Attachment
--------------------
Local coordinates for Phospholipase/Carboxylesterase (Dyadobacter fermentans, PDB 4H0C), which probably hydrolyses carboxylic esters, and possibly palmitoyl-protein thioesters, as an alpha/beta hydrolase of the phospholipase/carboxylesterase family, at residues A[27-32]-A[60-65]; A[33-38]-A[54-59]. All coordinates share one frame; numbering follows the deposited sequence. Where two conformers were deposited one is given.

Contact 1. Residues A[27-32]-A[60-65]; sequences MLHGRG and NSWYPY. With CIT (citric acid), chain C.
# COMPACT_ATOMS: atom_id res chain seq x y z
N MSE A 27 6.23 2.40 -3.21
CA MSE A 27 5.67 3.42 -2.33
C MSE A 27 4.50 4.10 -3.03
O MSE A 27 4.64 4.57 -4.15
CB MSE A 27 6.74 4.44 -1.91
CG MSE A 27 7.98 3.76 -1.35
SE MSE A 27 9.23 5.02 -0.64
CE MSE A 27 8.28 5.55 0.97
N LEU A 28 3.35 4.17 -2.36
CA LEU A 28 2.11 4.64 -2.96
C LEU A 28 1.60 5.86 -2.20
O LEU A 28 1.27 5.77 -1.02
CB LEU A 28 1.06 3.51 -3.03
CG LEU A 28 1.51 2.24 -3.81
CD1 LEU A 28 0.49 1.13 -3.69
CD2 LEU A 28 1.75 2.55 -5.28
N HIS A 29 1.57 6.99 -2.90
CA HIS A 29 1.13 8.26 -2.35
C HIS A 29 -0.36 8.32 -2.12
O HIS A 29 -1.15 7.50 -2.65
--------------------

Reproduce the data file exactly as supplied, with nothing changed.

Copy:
Local coordinates for Phospholipase/Carboxylesterase (Dyadobacter fermentans, PDB 4H0C), which probably hydrolyses carboxylic esters, and possibly palmitoyl-protein thioesters, as an alpha/beta hydrolase of the phospholipase/carboxylesterase family, at residues A[27-32]-A[60-65]; A[33-38]-A[54-59]. All coordinates share one frame; numbering follows the deposited sequence. Where two conformers were deposited one is given.

Contact 1. Residues A[27-32]-A[60-65]; sequences MLHGRG and NSWYPY. With CIT (citric acid), chain C.
# COMPACT_ATOMS: atom_id res chain seq x y z
N MSE A 27 6.23 2.40 -3.21
CA MSE A 27 5.67 3.42 -2.33
C MSE A 27 4.50 4.10 -3.03
O MSE A 27 4.64 4.57 -4.15
CB MSE A 27 6.74 4.44 -1.91
CG MSE A 27 7.98 3.76 -1.35
SE MSE A 27 9.23 5.02 -0.64
CE MSE A 27 8.28 5.55 0.97
N LEU A 28 3.35 4.17 -2.36
CA LEU A 28 2.11 4.64 -2.96
C LEU A 28 1.60 5.86 -2.20
O LEU A 28 1.27 5.77 -1.02
CB LEU A 28 1.06 3.51 -3.03
CG LEU A 28 1.51 2.24 -3.81
CD1 LEU A 28 0.49 1.13 -3.69
CD2 LEU A 28 1.75 2.55 -5.28
N HIS A 29 1.57 6.99 -2.90
CA HIS A 29 1.13 8.26 -2.35
C HIS A 29 -0.36 8.32 -2.12
O HIS A 29 -1.15 7.50 -2.65